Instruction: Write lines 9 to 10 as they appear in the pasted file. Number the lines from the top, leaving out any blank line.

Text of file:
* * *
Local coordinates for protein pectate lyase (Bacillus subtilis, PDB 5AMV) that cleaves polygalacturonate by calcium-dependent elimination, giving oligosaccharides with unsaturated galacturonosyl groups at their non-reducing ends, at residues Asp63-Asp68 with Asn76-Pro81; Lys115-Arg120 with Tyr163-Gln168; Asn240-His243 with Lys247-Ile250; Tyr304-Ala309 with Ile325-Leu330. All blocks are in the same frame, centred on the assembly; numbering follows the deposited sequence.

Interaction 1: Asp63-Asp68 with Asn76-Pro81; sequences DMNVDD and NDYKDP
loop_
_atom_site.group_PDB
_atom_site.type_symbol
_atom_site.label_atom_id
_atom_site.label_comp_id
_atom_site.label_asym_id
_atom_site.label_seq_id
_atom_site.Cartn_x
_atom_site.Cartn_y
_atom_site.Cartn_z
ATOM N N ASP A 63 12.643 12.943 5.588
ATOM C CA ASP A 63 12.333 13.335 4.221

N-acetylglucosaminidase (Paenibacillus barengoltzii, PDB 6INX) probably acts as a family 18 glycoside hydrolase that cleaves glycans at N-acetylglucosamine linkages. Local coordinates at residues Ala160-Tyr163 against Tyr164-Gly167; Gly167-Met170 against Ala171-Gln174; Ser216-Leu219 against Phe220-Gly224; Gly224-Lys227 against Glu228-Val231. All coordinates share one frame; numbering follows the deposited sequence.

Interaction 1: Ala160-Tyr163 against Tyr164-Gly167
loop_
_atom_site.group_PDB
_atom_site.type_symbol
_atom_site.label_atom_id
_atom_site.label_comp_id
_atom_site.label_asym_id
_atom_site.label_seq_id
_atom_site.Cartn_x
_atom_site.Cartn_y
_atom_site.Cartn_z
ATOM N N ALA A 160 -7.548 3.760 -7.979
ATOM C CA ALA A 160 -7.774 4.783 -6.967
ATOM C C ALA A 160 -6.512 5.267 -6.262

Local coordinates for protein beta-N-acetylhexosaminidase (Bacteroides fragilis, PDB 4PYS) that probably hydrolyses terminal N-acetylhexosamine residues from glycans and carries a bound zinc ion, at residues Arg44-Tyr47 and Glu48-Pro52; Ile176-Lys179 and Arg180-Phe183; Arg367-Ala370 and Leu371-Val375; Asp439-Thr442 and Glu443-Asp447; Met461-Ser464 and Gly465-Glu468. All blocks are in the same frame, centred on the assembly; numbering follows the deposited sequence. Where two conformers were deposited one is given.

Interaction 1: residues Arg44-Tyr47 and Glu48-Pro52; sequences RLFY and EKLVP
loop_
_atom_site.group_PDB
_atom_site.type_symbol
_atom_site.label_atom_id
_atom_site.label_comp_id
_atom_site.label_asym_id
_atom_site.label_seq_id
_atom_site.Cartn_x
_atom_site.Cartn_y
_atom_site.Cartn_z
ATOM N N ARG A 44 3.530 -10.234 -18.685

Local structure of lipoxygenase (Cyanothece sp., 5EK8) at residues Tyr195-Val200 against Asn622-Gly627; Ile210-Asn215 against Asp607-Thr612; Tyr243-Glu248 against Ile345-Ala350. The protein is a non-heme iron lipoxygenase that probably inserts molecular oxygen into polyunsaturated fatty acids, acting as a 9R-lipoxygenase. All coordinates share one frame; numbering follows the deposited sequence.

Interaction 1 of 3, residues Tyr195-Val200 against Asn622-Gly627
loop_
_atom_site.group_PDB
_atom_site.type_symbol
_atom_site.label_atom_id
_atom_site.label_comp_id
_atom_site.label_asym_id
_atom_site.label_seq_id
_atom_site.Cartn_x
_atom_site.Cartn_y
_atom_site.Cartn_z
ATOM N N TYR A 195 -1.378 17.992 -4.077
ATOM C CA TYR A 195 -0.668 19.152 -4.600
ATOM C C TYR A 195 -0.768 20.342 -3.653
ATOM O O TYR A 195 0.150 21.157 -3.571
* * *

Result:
_atom_site.label_seq_id
_atom_site.Cartn_x